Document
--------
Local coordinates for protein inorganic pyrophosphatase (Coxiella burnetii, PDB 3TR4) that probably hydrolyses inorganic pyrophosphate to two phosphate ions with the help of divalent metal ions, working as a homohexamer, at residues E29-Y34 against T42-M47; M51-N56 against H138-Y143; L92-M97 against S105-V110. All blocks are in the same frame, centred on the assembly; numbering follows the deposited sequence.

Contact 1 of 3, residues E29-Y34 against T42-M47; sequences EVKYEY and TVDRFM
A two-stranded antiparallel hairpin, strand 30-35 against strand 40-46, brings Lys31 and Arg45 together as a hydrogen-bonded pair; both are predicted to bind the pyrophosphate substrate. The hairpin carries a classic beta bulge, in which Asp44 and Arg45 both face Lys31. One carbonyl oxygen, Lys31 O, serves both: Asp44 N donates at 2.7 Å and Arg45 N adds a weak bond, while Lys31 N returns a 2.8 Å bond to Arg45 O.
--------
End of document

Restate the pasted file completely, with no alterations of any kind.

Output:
Local coordinates for protein inorganic pyrophosphatase (Coxiella burnetii, PDB 3TR4) that probably hydrolyses inorganic pyrophosphate to two phosphate ions with the help of divalent metal ions, working as a homohexamer, at residues E29-Y34 against T42-M47; M51-N56 against H138-Y143; L92-M97 against S105-V110. All blocks are in the same frame, centred on the assembly; numbering follows the deposited sequence.

Contact 1 of 3, residues E29-Y34 against T42-M47; sequences EVKYEY and TVDRFM
A two-stranded antiparallel hairpin, strand 30-35 against strand 40-46, brings Lys31 and Arg45 together as a hydrogen-bonded pair; both are predicted to bind the pyrophosphate substrate. The hairpin carries a classic beta bulge, in which Asp44 and Arg45 both face Lys31. One carbonyl oxygen, Lys31 O, serves both: Asp44 N donates at 2.7 Å and Arg45 N adds a weak bond, while Lys31 N returns a 2.8 Å bond to Arg45 O.